These are not neutral trends. Research shows that funerals could play an important role in processing grief – and unprocessed grief can be a mental health timebomb. For all that the UK’s declining religiosity is well–documented, relatively little public conversation has been spent on the deeper existential implications of this shifting landscape. Yet when it comes to navigating our most painful losses, it seems that secularisation may leave a haunting footprint.
This is not to say that religious groups have all the answers. On the contrary, many of those currently leading the public conversation around death and dying are secular voices – Kathryn Mannix among them – just as secular ‘celebrations of life’ account for an increasing share of the funeral industry. Yet the treasure in our religious traditions can be a continued gift to wider society, religious or not. To this end, the report closes by considering the continued role of the Church in a changing landscape of grief. It finds that those who frequently attend worship valued pastoral and emotional support more highly than their non–attending counterparts. It suggests that the more confident use of church buildings as informal, reflective spaces in which to remember the deceased will become more important than ever as increasing numbers of families go without a funeral to mark their loss. So too, the intersection of love, grief and hope in Christian theology itself holds space for the complex range of emotions we might feel in bereavement, from the agony and loneliness of separation, to celebration of life in all its glory. And the Christian view that every loss is deeply grieved – every life celebrated – whatever their economic circumstances is not just pastorally wise, but a powerful critique of a society that too often tells people that their lives don’t really matter.
Britain has changed dramatically over the last 100 years. Our transformed relationship with death and declining religious affiliation are two of the most striking socio–cultural changes not only in our own recent past, but of any society throughout history. But one thing hasn’t changed: inevitably, still, we will all die. Facing that uncomfortable reality head–on brings us face to face with who we really are, as individuals and together; being more familiar with it might even help us live better in the meantime.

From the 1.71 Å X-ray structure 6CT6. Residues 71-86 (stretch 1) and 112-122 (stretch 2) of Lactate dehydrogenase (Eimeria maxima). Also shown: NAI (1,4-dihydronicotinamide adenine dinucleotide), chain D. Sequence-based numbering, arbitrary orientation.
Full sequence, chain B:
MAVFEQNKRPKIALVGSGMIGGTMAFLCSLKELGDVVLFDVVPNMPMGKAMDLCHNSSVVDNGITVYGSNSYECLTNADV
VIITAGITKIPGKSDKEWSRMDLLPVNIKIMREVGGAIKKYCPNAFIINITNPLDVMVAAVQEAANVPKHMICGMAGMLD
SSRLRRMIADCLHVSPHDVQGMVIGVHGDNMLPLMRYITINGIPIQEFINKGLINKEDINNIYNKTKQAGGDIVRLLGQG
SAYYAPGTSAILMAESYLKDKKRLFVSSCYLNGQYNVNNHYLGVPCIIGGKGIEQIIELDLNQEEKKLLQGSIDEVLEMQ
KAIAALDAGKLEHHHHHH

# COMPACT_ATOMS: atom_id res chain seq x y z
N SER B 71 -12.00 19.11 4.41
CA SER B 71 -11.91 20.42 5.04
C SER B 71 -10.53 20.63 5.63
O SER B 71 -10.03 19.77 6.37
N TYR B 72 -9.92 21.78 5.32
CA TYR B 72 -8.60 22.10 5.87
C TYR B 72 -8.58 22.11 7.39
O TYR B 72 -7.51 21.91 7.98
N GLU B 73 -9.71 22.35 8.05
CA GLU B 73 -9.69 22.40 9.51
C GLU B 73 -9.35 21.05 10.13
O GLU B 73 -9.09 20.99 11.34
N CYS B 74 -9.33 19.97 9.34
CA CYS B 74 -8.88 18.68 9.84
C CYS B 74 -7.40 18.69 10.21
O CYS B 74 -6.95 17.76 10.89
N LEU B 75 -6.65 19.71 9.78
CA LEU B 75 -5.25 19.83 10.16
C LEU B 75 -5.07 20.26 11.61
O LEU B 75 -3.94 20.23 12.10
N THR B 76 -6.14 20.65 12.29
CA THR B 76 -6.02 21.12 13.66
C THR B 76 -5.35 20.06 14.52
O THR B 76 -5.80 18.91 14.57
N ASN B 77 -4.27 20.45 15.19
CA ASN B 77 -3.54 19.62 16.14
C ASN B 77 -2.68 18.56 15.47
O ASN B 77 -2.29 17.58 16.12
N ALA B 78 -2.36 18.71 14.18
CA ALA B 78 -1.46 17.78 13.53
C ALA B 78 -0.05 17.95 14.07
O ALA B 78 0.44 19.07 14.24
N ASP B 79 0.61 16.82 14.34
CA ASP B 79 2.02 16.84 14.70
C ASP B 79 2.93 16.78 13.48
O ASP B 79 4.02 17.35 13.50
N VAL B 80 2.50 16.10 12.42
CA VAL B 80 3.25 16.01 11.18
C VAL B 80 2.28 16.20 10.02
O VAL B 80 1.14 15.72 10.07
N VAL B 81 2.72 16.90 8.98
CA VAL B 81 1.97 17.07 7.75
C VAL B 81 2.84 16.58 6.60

Read, Love, Grief, and Hope: Emotional responses to death and dying in the UK, here.
Interested in this? Share it on social media. Join our monthly e–newsletter to keep up to date with our latest research and events. And check out our Supporter Programme to find out how you can help our work.
Madeleine is Head of Research at Theos. She holds a doctorate in theology from the University of Oxford, and previously worked as a research scholar at a retreat and education centre in Philadelphia. She is the author of ‘The Christian Quaker: George Keith and the Keithian Controversy’ (Brill: 2019), ‘Quakers, Christ and the Enlightenment’ (OUP, 2021), ‘The Church and Social Cohesion: Connecting Communities and Serving People’ (Theos, 2020), and ‘Cohesive Societies: Faith and Belief’ (British Academy, 2020). Outside of Theos, she sits on the Quaker Committee for Christian and Interfaith Relations.
Posted 28 November 2023
See other recent events and articles
Elizabeth Oldfield speaks with author Katherine May. 28/02/2024Podcast
After addressing 17 new generals of the British Army, Chine McDonald reflects on what in this country is worth fighting for. 26/02/2024In Brief
Theos researches and investigates the intersection of religion, politics and society in the contemporary world.